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Your view is wrong, because it attacking your concentration meditation.

Your daily life is difficult, because your sīla is not good enough. This is the important cause of your life impact, not concentration meditation.

What is sīla?

  1. Observing precepts.
  2. Manners behavior.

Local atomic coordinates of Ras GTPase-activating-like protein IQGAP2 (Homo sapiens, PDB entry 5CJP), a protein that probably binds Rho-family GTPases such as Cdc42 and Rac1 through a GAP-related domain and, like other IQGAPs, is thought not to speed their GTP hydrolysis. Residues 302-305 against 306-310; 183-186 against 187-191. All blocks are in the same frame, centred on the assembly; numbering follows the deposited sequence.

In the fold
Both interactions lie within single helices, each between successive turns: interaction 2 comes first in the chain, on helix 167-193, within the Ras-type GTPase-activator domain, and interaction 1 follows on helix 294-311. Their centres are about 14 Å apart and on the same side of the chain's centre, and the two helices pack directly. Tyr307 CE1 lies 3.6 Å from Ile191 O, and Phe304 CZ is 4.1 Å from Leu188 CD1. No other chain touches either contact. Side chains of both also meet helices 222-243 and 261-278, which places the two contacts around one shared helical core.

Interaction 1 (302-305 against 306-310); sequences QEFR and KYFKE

If you have manners behavior, you will prepare your daily lifetime much enough for each concentration meditation. For the example (from pali canon), you can make a table of daily life such as "I will do whole day meditation 1 day per week and everyday when laying on bed", etc. This is the reason that why we have uposatha day.

  • Lord Buddha have taught We shouldn't give up our all console for the religious purpose. – Olivia Glad Sep 5 '17 at 15:26
  • I wrote just a few time, not all console >> "I will do whole day meditation 1 day per week and everyday when laying on bed", etc. – Bonn Sep 5 '17 at 16:09